My biggest takeaway from the fascinating keynote by social media and youth culture expert Danah Boyd, Principal Researcher at Microsoft Research and Founder of the Data & Society Research Institute, was that we need to be very careful about analyzing social media, because apparently we misread a lot.
Boyd, an anthropologist and author of “It’s Complicated: The Social Lives of Networked Teens,” noted that social media use by young people has gone from a consolidation phase (Facebook) to a state of complete fragmentation as young people dabble in a variety of platforms to meet their needs.
As such, it’s no longer simple to optimize analytics for social media because these platforms differ by structure, format and, importantly, the use or purpose for which young people have deemed each best suited, respectively.
Much of the migratory behavior we’re seeing in young people on social media these days is a response to a lack of privacy and the consequent desire to exert more control over what is shared with whom.
Boyd said young people care deeply about privacy, but not in the sense we “grown-ups” might think. She said they want to be in public, not to be public, and they’re migrating from platform to platform in an effort to exert control over their social situations.
Boyd cautioned the audience to not to take what’s posted online too literally, as young people are increasingly speaking in a sort of code or “social steganography”: much of what they post is a message hiding in plain sight intended for and whose meaning may only be deciphered by select insiders.
“My job as an ethnographer to get in deep and make sense of things has gotten harder,” Boyd said. “We’re missing things.”
They’re also gaming algorithms in ways that might throw you off. For example, Boyd said young people often insert brand names randomly in status updates because they know that it will bump them to the top of their friends’ lists.
“Youth know Facebook and other platforms use algorithms for commercial purposes,” Boyd said.
They do the same thing with Gmail, she added, whiting out text and pasting it into emails they send friends to trigger ads that are clearly targeted for other people for laughs, for example.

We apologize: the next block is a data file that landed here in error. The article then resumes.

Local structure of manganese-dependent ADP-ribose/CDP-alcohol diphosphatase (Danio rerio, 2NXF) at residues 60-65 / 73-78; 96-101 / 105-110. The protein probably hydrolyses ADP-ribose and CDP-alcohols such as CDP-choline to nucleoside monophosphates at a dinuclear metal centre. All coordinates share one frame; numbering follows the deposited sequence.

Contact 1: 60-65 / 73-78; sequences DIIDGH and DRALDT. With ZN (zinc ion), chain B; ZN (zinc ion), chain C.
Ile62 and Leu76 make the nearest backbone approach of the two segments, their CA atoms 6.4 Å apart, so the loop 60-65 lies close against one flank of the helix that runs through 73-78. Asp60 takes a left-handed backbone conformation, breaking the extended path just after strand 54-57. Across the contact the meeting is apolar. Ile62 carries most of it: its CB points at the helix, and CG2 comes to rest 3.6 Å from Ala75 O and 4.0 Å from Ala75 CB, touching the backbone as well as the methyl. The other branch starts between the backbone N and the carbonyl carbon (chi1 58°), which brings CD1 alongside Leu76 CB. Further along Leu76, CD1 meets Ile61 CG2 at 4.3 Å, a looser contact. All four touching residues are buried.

Boyd closed with a note about how young people are organizing by networks instead of traditional groups. “They get networks; they understand how to flow things,” she said.
The move from groups—characterized by established boundaries—to networks, which are porous, constitutes a radical cultural shift, Boyd emphasized.
The shift has implications for business culture, in particular.
Boyd noted young people are voracious learners, which in part explains why those who’ve entered the work force now switch jobs every couple of years. And true to networking, they retain the ties they’ve made at their old jobs while forging new ones, which may seem innocuous but may really not be.
Boyd noted that in Silicon Valley, for example, the new generation of hi-tech industry workers doesn’t see a problem exchanging, say, code with peers over coffee.
“They’re fundamentally networked,” Boyd explained. “They see no issue in meeting with friends from their old company and sharing information that might be considered intellectual property.”
The transient nature of the emerging labor cohort and the free flow and exchange of knowledge and experience inherent in the networked ethos will completely change the culture of business, she concluded.
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